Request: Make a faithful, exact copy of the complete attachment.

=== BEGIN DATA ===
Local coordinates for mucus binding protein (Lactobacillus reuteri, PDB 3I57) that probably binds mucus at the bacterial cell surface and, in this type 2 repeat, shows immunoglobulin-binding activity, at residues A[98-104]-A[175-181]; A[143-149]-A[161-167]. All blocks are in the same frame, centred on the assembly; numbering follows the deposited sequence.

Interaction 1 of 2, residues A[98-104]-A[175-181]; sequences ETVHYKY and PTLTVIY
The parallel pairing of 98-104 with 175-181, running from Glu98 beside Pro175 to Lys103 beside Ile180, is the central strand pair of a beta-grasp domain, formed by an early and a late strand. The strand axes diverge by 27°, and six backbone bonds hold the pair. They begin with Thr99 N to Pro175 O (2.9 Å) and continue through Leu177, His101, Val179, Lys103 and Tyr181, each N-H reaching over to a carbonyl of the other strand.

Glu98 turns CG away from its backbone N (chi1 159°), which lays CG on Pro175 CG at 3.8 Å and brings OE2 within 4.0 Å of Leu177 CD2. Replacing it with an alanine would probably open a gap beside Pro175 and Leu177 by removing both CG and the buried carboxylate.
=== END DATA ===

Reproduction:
Local coordinates for mucus binding protein (Lactobacillus reuteri, PDB 3I57) that probably binds mucus at the bacterial cell surface and, in this type 2 repeat, shows immunoglobulin-binding activity, at residues A[98-104]-A[175-181]; A[143-149]-A[161-167]. All blocks are in the same frame, centred on the assembly; numbering follows the deposited sequence.

Interaction 1 of 2, residues A[98-104]-A[175-181]; sequences ETVHYKY and PTLTVIY
The parallel pairing of 98-104 with 175-181, running from Glu98 beside Pro175 to Lys103 beside Ile180, is the central strand pair of a beta-grasp domain, formed by an early and a late strand. The strand axes diverge by 27°, and six backbone bonds hold the pair. They begin with Thr99 N to Pro175 O (2.9 Å) and continue through Leu177, His101, Val179, Lys103 and Tyr181, each N-H reaching over to a carbonyl of the other strand.

Glu98 turns CG away from its backbone N (chi1 159°), which lays CG on Pro175 CG at 3.8 Å and brings OE2 within 4.0 Å of Leu177 CD2. Replacing it with an alanine would probably open a gap beside Pro175 and Leu177 by removing both CG and the buried carboxylate.